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Caritas India sees surge in local donors

Aid from foreign benefactors declines forcing agency to look inward

Ritu Sharma, New Delhi

Ritu Sharma, New Delhi

Published: September 08, 2015 07:00 AM GMT

Updated: September 07, 2015 10:17 PM GMT

Caritas India sees surge in local donors

Caritas India has been witnessing an increase in donations from within the country as the attention of foreign donors has been drawn to hotspots like Africa and the Middle East.

About US$1.5 million was donated by donors from India for the flash floods in the northern states of Uttarakhand and Jammu and Kashmir in 2013 and 2014 respectively.

"Our international donors have been declining so we've had to intensify our efforts for more funding from within India," Father Frederick D'souza, executive director of Caritas India, told ucanews.com.

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Father D'souza said that the agency embarked on its own fund-raising campaign rather than rely on collections at diocesan levels.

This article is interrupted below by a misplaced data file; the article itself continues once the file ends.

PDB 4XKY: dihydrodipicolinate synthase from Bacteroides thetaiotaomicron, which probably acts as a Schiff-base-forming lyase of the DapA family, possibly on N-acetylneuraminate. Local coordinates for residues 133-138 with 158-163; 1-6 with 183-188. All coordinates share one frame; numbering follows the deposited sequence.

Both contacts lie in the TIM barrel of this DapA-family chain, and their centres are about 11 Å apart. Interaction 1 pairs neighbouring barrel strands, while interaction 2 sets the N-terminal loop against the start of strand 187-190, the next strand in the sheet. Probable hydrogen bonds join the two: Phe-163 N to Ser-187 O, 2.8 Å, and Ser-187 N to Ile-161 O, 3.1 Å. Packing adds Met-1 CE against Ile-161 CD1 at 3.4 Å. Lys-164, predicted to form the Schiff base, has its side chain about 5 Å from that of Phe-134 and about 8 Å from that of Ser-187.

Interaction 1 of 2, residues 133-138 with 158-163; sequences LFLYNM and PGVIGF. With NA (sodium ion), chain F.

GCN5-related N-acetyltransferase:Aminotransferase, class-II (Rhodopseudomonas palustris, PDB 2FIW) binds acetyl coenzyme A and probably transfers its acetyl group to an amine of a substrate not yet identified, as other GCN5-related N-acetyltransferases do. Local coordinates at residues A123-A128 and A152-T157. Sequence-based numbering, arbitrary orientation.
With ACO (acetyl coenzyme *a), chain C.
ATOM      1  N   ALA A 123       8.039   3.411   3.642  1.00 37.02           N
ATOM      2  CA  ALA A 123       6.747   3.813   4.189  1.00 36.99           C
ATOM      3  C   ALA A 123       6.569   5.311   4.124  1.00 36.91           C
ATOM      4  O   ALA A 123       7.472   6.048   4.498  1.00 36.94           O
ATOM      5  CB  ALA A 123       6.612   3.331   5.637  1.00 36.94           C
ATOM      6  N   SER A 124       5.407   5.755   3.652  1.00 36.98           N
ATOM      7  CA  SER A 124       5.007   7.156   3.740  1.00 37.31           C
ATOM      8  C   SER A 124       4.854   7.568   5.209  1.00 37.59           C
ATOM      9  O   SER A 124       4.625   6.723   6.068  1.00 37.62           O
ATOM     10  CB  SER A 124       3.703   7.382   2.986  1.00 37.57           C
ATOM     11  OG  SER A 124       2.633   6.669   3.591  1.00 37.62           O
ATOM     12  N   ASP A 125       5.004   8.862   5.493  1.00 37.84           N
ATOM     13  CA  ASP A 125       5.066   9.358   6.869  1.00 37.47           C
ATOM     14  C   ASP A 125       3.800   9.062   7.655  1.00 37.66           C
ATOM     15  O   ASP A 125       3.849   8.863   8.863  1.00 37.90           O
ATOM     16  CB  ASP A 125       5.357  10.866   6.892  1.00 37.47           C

"We felt that there was a need for us to improve our visibility, to promote our work so that we can gather more funds for our work," he said.

The priest said Caritas India officials and volunteers made their presence felt in the corporate sector, attending corporate events, where they would offer presentations of the agency's work in different parts of India.

The highest percentage of donations came from southern part of India, a traditional Catholic stronghold.

The donors included private companies, schools and institutions, Caritas member organizations and individuals.

Expressing happiness that their efforts paid off, Father D'souza said, "In the coming years, Caritas India member organizations and its local resource mobilization team must not shy away from approaching these potential donors."

Explaining the decline in international donors, the priest said that in recent times, India has been projected as a self-sufficient, progressive country at a global level.

Many international donors, especially from Europe, shifted their focus to Africa, where issues of poverty, war, famine and epidemics like Ebola, were more prevalent, he said.

Caritas India's Decennial Report (2004-15) released in August shows the organization invested US$75 million on 14 major emergencies across the country during the period.

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